Baroness visits UVU to ask students for help in Iraq

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Ryan Dangerfield | Staff Writer | @RyanDanger23


Baroness Emma Nicholson of Winterbourne visited Utah Valley University on October 20, 2014 to expand awareness of events occurring in Iraq. She discussed her previous career in the English government, and the current obstacles faced in everyday life of living in the Middle East.

The death total since the beginning of June has totaled more than 5,500 people, not including the children who have been captured and sold as sex slaves or used as soldiers. Therefore, the university believed it was important for students to have the opportunity to become more aware of what is happening in the Middle East.

The event was well attended by faculty, and those in attendance were supportive of Nicholson’s call to action getting students involved in helping spread awareness of the differences between what is being portrayed in the media, and what the real truth is in the Middle East. “I am one of the few people who visits Iraq regularly, and it is like standing on the edge of a volcano, looking down into the pit, you cannot even see the bottom, and it is a mass of black depth with fire in it,” said Nicholson. “It is terrifying what is going on in Iraq.”

Richard Crow, chief executive of AMAR International Charitable Foundation said he believes one of the biggest differences between what is shown on the media and reality in Iraq is the Iraqi people are being depicted as bad people, but after talking and having dinner with them, it is seen that they are similar to Americans, except they are fighting for their freedom against a seemingly invincible foe.

Emma_Nicholson“If we do not take effective action, we will have another Cold War coming, we will have another Iron Curtain between the West, and the Middle East,” said Nicholson. “The present United States President has quite a lot of work to do.”

Over the past three days, the United States military has conducted six air strikes against the Islamic State military near Syria. U.S. forces also conducted six air strikes against ISIS in Iraq with help from France and the United Kingdom.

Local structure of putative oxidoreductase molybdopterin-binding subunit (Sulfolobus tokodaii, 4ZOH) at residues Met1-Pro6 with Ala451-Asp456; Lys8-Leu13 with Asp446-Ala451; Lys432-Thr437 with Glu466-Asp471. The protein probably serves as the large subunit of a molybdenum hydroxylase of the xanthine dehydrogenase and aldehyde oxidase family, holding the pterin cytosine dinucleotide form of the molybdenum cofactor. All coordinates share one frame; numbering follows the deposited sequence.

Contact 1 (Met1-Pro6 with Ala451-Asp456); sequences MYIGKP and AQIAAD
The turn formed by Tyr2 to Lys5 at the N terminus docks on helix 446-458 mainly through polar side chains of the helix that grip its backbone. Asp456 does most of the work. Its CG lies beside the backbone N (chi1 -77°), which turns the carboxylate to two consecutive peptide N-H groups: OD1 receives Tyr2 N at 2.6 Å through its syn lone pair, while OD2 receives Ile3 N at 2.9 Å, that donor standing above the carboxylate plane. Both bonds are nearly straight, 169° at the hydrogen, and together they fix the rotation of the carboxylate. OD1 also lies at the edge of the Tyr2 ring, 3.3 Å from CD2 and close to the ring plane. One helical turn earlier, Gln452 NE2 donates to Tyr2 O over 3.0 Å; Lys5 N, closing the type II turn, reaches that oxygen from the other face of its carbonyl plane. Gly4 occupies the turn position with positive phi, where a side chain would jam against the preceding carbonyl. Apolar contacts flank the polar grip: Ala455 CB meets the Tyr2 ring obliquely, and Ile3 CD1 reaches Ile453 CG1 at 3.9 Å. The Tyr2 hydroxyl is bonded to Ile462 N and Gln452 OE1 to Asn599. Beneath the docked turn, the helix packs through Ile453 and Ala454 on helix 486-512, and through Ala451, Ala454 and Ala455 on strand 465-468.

“We all want freedom, in respect to the way we are born, how we are born, the type of background we are born into, everyone wants personal freedom,” said Nicholson. “Those who are gaining freedom in Iraq are having it taken away from them, and that is their single biggest problem.”

The Church of Jesus Christ of Latter-Day Saints recently donated over $100,000 to help fleeing Christians escape Iraq. According to Nicholson, the work being done in Utah to help in the Middle East, has been having an impact, and is causing Utah to be important globally.

“We have had help from a number of organizations in Utah, for example, the LDS church, as we work together we have seen several organizations are passionate about what is helping in that area of the world,” said Richard Crow, chief executive of AMAR International Charitable Foundation.

Several people have spoken out about the need for something to be done now if there is to be any hope of helping the Iraqi people, triumphing over ISIS, and gaining their freedom. Recently, the leader of the Church of England, Justin Welby, said that what is happening in Iraq is a once-in-a-millennium type of horror.

“I think coming from the West, where we have learned to merge our differences and respect others, we assume there are commonalities in parts of the world, which is not there,” said Nicholson. ”In the West we tend to lump people together, and because countries have the same prominent faith in Iran and Iraq, we tend to believe they are the same.”

Nicholson will visit several different places in Utah before returning to England or Iraq. However, she does not believe she has learned many lessons while in Iraq or in the English government.

“I am not sure I am in the business of learning lessons, politicians give lessons, and we do not learn them,” said Nicholson. “However, as a conduit I can transmit to you the sufferings of others…I think it is time for us to review our ultra-sophisticated and complex instrument we call democracy.”